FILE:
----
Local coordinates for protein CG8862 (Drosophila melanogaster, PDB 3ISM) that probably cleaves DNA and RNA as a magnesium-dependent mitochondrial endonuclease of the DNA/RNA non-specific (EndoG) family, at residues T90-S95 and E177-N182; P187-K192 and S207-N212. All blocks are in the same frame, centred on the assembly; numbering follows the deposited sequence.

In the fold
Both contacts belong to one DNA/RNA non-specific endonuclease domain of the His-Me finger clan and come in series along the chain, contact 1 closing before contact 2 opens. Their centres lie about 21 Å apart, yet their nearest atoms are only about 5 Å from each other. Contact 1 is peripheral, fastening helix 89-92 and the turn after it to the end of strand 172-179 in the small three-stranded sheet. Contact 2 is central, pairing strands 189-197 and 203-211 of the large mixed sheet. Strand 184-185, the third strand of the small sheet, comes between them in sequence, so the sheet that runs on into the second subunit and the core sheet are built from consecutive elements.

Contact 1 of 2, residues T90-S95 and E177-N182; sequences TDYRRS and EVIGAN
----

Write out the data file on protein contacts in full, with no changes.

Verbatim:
Local coordinates for protein CG8862 (Drosophila melanogaster, PDB 3ISM) that probably cleaves DNA and RNA as a magnesium-dependent mitochondrial endonuclease of the DNA/RNA non-specific (EndoG) family, at residues T90-S95 and E177-N182; P187-K192 and S207-N212. All blocks are in the same frame, centred on the assembly; numbering follows the deposited sequence.

In the fold
Both contacts belong to one DNA/RNA non-specific endonuclease domain of the His-Me finger clan and come in series along the chain, contact 1 closing before contact 2 opens. Their centres lie about 21 Å apart, yet their nearest atoms are only about 5 Å from each other. Contact 1 is peripheral, fastening helix 89-92 and the turn after it to the end of strand 172-179 in the small three-stranded sheet. Contact 2 is central, pairing strands 189-197 and 203-211 of the large mixed sheet. Strand 184-185, the third strand of the small sheet, comes between them in sequence, so the sheet that runs on into the second subunit and the core sheet are built from consecutive elements.

Contact 1 of 2, residues T90-S95 and E177-N182; sequences TDYRRS and EVIGAN